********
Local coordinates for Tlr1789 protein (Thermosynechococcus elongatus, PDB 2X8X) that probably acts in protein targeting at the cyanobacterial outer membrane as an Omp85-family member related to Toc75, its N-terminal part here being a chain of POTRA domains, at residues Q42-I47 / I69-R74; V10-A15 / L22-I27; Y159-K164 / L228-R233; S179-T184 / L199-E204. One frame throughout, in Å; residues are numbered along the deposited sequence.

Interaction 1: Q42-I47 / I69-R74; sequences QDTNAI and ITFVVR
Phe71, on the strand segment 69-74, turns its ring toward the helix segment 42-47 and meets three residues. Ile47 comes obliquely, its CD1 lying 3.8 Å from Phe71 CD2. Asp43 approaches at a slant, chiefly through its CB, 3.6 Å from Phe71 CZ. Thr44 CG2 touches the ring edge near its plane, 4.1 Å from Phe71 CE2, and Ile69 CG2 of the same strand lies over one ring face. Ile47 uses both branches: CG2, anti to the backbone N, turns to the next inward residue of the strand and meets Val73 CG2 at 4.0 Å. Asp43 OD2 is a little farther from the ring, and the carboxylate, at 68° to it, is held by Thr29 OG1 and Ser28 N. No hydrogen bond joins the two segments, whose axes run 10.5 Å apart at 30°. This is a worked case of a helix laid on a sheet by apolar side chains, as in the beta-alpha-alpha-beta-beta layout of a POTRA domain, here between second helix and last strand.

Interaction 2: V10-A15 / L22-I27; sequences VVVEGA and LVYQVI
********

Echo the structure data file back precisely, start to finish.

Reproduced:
Local coordinates for Tlr1789 protein (Thermosynechococcus elongatus, PDB 2X8X) that probably acts in protein targeting at the cyanobacterial outer membrane as an Omp85-family member related to Toc75, its N-terminal part here being a chain of POTRA domains, at residues Q42-I47 / I69-R74; V10-A15 / L22-I27; Y159-K164 / L228-R233; S179-T184 / L199-E204. One frame throughout, in Å; residues are numbered along the deposited sequence.

Interaction 1: Q42-I47 / I69-R74; sequences QDTNAI and ITFVVR
Phe71, on the strand segment 69-74, turns its ring toward the helix segment 42-47 and meets three residues. Ile47 comes obliquely, its CD1 lying 3.8 Å from Phe71 CD2. Asp43 approaches at a slant, chiefly through its CB, 3.6 Å from Phe71 CZ. Thr44 CG2 touches the ring edge near its plane, 4.1 Å from Phe71 CE2, and Ile69 CG2 of the same strand lies over one ring face. Ile47 uses both branches: CG2, anti to the backbone N, turns to the next inward residue of the strand and meets Val73 CG2 at 4.0 Å. Asp43 OD2 is a little farther from the ring, and the carboxylate, at 68° to it, is held by Thr29 OG1 and Ser28 N. No hydrogen bond joins the two segments, whose axes run 10.5 Å apart at 30°. This is a worked case of a helix laid on a sheet by apolar side chains, as in the beta-alpha-alpha-beta-beta layout of a POTRA domain, here between second helix and last strand.

Interaction 2: V10-A15 / L22-I27; sequences VVVEGA and LVYQVI